Were NJ Troopers Punished for Allowing GOP Lawmakers to Vote?
The State Police Troopers who were at the forefront of last week's confrontation with Republican Assembly members who defied the State House vaccine mandate are no longer assigned to New Jersey's Capitol building.
After troopers refused to physically stop GOP lawmakers from entering the Assembly Chamber, or forcibly remove them from their seats, Speaker Craig Coughlin decried what he called "a colossal failure in security" and "something we can't tolerate."
Some Republican lawmakers ignored and walked past state troopers who were denying them access to the Assembly floor last Thursday because they hadn't complied with a new vaccine-or-test rule for access to the State House.
Troopers stationed at the entrance to the Assembly did, at first, attempt to prevent GOP lawmakers from entering the chamber and asked them to provide proof of vaccination or a negative COVID test.
Push never came to shove, and Assemblyman Brian Bergen, R-Morris, soon declared, “They're not going to physically restrain us. We can walk right past them.”
Some Republicans, including incoming Senate Minority Leader Steve Oroho, are suggesting the troopers have been removed as a punishment.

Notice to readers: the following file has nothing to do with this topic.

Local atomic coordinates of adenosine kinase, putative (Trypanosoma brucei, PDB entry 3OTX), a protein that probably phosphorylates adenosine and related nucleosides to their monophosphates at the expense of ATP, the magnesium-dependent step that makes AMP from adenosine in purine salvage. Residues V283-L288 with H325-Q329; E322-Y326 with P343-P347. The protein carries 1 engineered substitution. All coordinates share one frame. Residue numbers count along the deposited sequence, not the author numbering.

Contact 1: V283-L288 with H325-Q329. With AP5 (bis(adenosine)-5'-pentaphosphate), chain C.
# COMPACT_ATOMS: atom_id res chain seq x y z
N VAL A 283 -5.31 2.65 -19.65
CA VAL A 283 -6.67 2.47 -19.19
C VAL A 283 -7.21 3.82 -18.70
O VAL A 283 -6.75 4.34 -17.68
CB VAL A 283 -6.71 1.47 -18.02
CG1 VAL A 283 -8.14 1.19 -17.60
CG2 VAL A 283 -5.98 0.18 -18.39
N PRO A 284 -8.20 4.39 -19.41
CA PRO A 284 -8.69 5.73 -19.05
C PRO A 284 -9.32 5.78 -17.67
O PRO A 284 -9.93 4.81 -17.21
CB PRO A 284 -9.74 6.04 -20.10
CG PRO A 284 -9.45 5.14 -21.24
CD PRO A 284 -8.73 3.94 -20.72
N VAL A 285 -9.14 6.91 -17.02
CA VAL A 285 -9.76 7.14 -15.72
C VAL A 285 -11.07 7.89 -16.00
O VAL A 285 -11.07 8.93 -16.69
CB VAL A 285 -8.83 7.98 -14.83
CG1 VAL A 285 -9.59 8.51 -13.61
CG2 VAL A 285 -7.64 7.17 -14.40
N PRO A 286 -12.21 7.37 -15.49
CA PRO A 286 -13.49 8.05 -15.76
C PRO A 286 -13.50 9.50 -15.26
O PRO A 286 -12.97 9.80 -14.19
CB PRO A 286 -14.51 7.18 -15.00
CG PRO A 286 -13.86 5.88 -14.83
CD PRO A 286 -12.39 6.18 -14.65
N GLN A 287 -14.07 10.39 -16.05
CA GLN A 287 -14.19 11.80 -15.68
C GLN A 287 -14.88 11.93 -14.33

However, a spokesman for the State Police says troopers are routinely reassigned, telling NJ Globe it is "due to staffing issues, promotions, individual (mutual) requests, operational needs of the Division of State Police and various other factors."
The exact reason these particular troopers were reassigned is not clear. The State Police typically do not comment on such personnel matters
On Monday, State Police redirected visitors to a single access point near the garage where they were checking the vaccination status of everyone, including those with the state ID.
Gov. Phil Murphy mobilized the New Jersey National Guard but said it was not to provide added security. Murphy said they were there to set up a rapid testing site for those who could not prove vaccination status.
Democratic legislative leaders also moved this week's voting session from in-person to remote.
A judge has allowed a Republican lawsuit against the vaccine mandate to proceed, with oral arguments scheduled for later this month, but refused to block the mandate while the case is heard.